In Maine, the distances involved mean that general public work is a little more complicated, and there’s a lot less of the short-class-series going on. (Though there are public or general invite rituals at various places around the state on a regular basis.)

Given that, I do feel an obligation to consider offering more public stuff than I’d otherwise choose to do, even of the “Here’s how to develop your personal practice, and understand what you’re doing better” variety.

There’s also some practical issues: I rented my current apartment sight-unseen, and it has a clause about guests. (I can only have 2 at a time: this is a college town, so I was not hugely surprised by that. It’s great in that there aren’t loud parties when I’m trying to sleep, but not so good for even small group noise-considerate work.)  Plus, I need to buy more actual furniture still.

So before I can do much in the way of teaching, I need to move to a better space for it, or find a suitable space to rent.

Figure we’re at 18 months or 2 years post-move here.

And then we get to start the whole personal process.
Once I’ve gotten to the point I can consider students for a small group, I’ve still got the whole “Are we a good fit for each other” process (a couple of months), then their Dedicancy (a year or more, depending on when they approach me, because there are times of the year we don’t start that process.)

Because there’s only one of me, I can only take so many students at once.
If I am working in a professionally demanding job, and running even occasional public workshops, that’s one person a year, maybe two. (And that’s assuming my health stays okay, though I do know lots of ways to make pieces of this work fairly efficiently in terms of my time and effort.)

Dedicancy takes a year, so we’re now at 3-4 years post-move here.

And *then* we have the problem of initiation.

My trad still does cross-gender initiation (though it’s a topic we need to revisit.) That means that to do an initiation, I need to import a priest to help me, if the initiate is a woman. (And really, should anyway, because the thought of doing the full initiation ritual without any support for the first time makes me go “ergh” a whole lot. It’s a ritual with a lot of different things to keep track of.)

Now, the HP who trained me is potentially willing to do that – but he’s a busy guy, there are scheduling complications, I’d feel I needed to pay his way, and it means that my theoretical initiates would be walking into a complex and sensitive ritual with someone they don’t know. There are obviously ways that email and phone conversations can help, but that’s not a simple problem.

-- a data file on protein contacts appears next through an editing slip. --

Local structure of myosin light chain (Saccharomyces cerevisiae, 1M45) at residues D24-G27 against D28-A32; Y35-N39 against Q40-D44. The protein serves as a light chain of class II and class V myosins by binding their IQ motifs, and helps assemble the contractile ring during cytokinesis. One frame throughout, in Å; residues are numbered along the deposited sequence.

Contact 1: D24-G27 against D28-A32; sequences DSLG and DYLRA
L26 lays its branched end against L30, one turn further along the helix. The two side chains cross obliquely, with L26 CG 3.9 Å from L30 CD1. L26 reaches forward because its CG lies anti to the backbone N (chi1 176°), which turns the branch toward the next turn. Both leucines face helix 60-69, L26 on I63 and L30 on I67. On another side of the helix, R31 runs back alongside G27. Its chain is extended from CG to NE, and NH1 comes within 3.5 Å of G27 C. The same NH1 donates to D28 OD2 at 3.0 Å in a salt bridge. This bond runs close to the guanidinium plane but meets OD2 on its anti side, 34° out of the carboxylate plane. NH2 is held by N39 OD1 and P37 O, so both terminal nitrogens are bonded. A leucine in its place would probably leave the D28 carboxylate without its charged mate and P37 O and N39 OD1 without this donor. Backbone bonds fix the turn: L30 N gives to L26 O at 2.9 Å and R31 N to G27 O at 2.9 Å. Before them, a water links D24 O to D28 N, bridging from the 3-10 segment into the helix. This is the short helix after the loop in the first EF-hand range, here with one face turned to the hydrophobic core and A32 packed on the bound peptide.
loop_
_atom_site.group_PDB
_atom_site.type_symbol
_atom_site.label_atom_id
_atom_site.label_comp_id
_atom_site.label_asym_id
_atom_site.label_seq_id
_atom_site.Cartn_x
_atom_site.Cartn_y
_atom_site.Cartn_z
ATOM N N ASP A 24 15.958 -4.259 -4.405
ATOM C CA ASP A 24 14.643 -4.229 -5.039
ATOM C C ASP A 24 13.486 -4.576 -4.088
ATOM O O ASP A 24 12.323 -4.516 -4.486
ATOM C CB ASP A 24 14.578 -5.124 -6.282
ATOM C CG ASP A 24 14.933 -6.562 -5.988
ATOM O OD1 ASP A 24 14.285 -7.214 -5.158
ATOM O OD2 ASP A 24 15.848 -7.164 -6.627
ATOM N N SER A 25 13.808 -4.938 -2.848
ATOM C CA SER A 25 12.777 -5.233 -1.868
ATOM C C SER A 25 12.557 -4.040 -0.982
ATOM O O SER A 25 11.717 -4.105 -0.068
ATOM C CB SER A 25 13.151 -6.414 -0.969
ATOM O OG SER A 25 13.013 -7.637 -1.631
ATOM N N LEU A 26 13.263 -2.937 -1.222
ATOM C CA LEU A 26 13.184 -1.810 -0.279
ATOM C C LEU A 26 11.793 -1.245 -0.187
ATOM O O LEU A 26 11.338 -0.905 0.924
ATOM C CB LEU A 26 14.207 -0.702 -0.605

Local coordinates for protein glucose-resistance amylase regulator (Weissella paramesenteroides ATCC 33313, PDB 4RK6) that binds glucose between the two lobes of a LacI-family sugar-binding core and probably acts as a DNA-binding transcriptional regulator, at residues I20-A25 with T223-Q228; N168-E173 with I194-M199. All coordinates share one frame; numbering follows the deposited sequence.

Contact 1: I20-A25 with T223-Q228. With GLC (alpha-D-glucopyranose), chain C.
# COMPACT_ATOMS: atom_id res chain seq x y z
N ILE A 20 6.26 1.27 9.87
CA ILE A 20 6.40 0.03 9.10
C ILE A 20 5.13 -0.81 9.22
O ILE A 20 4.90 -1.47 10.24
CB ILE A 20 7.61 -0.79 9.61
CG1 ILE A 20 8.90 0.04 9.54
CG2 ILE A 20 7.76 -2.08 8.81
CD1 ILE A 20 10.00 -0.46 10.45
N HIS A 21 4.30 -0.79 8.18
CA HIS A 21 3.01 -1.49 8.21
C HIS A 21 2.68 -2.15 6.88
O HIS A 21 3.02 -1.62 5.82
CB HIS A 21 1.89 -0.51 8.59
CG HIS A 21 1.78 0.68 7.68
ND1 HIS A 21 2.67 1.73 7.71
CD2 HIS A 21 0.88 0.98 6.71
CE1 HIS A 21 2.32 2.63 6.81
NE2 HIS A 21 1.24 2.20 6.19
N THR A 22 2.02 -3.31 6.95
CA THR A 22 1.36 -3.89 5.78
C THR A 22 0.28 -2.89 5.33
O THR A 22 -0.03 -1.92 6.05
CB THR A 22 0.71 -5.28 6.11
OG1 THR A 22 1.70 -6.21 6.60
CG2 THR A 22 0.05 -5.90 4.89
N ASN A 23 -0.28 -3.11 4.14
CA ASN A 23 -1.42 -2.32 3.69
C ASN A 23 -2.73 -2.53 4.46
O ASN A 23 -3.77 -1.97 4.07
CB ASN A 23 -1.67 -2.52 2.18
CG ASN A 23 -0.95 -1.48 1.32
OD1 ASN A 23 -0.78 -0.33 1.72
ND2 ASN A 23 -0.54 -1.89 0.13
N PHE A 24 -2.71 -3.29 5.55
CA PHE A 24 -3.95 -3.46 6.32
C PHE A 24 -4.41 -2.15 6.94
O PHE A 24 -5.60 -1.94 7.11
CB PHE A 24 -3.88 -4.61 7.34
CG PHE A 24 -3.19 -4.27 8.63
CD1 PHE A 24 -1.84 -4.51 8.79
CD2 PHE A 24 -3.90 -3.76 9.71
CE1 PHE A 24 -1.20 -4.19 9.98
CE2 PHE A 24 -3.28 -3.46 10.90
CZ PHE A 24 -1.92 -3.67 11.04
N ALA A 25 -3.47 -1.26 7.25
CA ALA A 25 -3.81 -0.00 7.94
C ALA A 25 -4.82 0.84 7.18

(My preference would be to invite my HP and his husband out for a lovely weekend at the height of a pleasant travel season to get to know the current students, but that would mean making sure I had a guest room, etc.)

And then, to build a group
We’ve got to repeat the student part another year or two or three, even to end up with a small group. Because some of them will move, and some of them will have stuff happen.

But if I’m really on the ball magically, and also a bit lucky, I might be able to gather the four roles needed to do our actual trad work in… oh, another 1-2 years, and in another year or two have a lovely small group that complements each other and has synergy, and all those other great things. Because there are things about the trad you can’t learn until there’s enough people for the roles.

At which point, we can finally – 4-6 years post move – get back to the actual work I *wanted* to do when I first hived.

In other words:
The whole thing is a whole lot more complicated than “Sure, let me move and start doing what I’m doing here without missing a beat.” Just writing the thing out is pretty exhausting and overwhelming. (The fact I can is that I’ve been thinking about this particular issue for about 3 years now, because I knew I was in a profession where moving to find a professional job in my field might well come up.)

And there’s also the part where I’d be separated from the care and support of my tradmates. Where I’d have to figure out a way to do useful conversations about stuff that comes up as it does. (The HP who trained me is much better about email conversations than my HPS. I love – and respect, and honor them – both, but one of those is a lot more annoying long-distance than the other.) And it means that I – as the other 3rd degree in the trad – would not be handy to help out if *they* needed me. Which we’d all cope with if we had to, but is not ideal.

(I can obviously come visit, but that also takes a whole bunch of coordination and planning. And not a little cash.)

Was the move worth doing? Absolutely. My life took me away from trad-mates and friends, but I have an awesome job, I love where I’m living, and there are a lot of good things in Maine, too. But would I volunteer to do it just for the potential benefit of *potential* students? Really probably not.